Thanks for listening-
Kristin Lenz


Tuesday, September 10, 2013

Making Mistakes and Writing.

I'm human and I make mistakes.

I know that this isn't ground shattering news, but for me, the perfectionist, it can be hard for me to swallow.

For instance, today I had a high school visit and left very early in the morning and I forgot to mention to my husband that my daughter had choir practice before school. While, once again, not earth shattering, but for my daughter, being late to practice was upsetting.

To top it off, when I got home from the the visit today, I realized I was supposed to post this blog on Sunday and had completely forgot.

I make mistakes. I've been sloshing through deadlines and sometimes I get caught up in whatever is in front of me at the time that I accidentally let something drop.

So what does this have to do with writing?

A lot actually.

Today, I told a group of high school students that they can't be afraid to make mistakes. That it is by pushing away our inner perfectionist that we discover our stories.

Before I wrote Pushing the Limits, I wrote 3 other manuscripts that were awful and completely flawed. In order for me to figure out how to order for me to figure out how to craft a story, I had to be okay with not writing it perfectly.

More often than not, I learn more about my stories and my characters by not attempting to be perfect in my first drafts. As I told the students today, my cut files are typically larger than my stories. Sometimes the most interesting things I learn about my plot and characters comes from scenes that never make it in my book, but will forever be tucked away in a cut file.

So long story short--here is what I learned today:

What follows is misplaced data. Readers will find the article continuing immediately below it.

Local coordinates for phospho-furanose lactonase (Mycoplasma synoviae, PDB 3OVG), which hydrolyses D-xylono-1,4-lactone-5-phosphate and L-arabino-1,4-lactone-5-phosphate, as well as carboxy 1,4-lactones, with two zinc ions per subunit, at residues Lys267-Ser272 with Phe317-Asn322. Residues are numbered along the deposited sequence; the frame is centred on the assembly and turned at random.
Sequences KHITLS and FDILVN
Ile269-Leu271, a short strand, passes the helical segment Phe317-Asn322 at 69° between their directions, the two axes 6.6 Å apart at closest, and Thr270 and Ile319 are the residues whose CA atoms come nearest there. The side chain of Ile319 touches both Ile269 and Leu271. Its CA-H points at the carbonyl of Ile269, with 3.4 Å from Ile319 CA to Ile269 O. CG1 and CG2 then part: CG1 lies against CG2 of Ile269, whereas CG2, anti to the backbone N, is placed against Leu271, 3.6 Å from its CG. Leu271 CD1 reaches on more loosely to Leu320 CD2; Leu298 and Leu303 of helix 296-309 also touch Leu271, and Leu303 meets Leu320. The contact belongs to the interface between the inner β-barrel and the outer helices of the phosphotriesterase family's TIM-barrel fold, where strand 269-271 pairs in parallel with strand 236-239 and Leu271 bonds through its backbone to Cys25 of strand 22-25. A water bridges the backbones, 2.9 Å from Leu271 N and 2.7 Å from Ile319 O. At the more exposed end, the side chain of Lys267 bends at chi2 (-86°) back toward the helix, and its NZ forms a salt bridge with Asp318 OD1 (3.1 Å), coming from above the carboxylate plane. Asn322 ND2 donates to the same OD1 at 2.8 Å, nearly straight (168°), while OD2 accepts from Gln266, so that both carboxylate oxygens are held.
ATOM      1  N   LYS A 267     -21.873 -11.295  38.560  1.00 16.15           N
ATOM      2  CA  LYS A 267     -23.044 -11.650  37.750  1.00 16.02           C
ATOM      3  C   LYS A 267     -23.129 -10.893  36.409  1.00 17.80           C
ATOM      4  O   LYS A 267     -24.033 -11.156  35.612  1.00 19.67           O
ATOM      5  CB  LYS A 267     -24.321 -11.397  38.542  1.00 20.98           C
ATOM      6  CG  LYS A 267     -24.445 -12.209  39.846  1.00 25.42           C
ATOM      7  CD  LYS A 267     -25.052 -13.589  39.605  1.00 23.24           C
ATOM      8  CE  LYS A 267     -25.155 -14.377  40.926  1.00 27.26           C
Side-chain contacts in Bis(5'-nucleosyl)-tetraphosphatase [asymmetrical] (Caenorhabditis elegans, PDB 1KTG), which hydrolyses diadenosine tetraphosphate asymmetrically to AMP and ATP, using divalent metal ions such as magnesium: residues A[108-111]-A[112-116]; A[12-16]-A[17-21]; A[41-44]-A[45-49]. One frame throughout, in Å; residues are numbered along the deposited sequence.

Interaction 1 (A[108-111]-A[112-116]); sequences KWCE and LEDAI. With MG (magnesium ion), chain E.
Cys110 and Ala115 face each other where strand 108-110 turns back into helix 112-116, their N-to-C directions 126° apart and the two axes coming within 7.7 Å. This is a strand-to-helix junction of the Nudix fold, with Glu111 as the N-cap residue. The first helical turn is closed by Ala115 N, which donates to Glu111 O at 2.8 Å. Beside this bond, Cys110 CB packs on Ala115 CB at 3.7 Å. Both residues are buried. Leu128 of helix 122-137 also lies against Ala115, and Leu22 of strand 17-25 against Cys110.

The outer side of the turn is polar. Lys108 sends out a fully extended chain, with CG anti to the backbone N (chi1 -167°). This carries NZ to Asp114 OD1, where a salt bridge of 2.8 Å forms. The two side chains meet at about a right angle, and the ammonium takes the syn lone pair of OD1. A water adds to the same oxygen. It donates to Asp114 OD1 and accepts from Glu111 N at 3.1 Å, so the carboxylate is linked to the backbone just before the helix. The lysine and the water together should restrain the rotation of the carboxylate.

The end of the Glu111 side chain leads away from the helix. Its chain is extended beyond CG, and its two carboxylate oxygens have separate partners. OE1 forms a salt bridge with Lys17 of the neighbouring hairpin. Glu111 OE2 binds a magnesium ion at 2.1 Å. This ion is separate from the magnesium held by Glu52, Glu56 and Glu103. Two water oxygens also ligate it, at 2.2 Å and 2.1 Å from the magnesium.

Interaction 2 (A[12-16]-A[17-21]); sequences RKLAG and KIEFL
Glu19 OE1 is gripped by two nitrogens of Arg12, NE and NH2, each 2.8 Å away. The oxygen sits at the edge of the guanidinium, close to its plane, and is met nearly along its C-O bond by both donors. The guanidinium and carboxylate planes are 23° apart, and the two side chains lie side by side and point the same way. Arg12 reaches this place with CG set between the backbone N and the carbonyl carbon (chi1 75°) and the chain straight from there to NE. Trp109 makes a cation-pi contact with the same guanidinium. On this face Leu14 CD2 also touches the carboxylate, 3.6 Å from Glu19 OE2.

1. Go over the calendar the night before hand with my husband when I'm going out town
2. Double check my writer's calendar every morning before I go on with my day.
3. Whenever I feel the urge to try to be perfect in my writing, let the urge go. In order for me to be a great writer, it's best to be okay to write things that will never make it into the finished product.

Sunday, September 1, 2013

Labor Day

Before I try to tie Young Adult fiction and Labor Day together in a meaningful post, I’d like to brag about my own labors.

For the past three years, I have been the Critique Group Coordinator for SCBWI Midsouth.  The job was occasionally frustrating, but wildly rewarding, if for no other reason than I sounded vaguely credible when I asked to join one of the groups I was supposed to track down and document.  That group took me in, and I now share manuscripts with some seriously talented people.  Volunteering as coordinator also got me nominated for this year’s SCBWI Tribute Scholarship, which I somehow won, entitling me to a trip to the August 2013 SCBWI conference in Los Angeles.  I take no credit for the award, and can only say “Thank you.”  Well, that and, “Check it out, I got my picture taken with a spitting dinosaur.”  (Yeah, I know, a dimetrodon wasn't a dinosaur, but the metaphor I'm about to make doesn't sound right with "non-mammalian synapsid." )

With my return from LA, I am stepping out of the role of crit group organizer and into a new role as Midsouth Co-ARA.  In that job, I will be responsible for the all-new Midsouth website.  I’ve got to learn something new, which is why that drooling dinosaur picture is so appropriate.  Of course, I’ll still be writing too, which brings me to today's thought about Labor Day.

With a nod to the amazing Bruce Coville, who has said many wise things about the place of children in this world, I note that for most of our history children were a source of cheap, disposable labor.  Teenagers had already worked for years on farms and in crowded factories, putting in long, dangerous days and nights.  Those kids didn’t have time for school, to learn to read, to sit down with a book.  Or to put it another way, my target audience didn’t exist.  Until recently, I wouldn’t have been able to do what I do.  One of the reasons for that change is the Labor movement.  So as I pause for the holiday, I will be saying, “Thanks,” not just to the folks who made my LA trip possible, but to the folks who made my audience possible.  And then I’ll get back to work.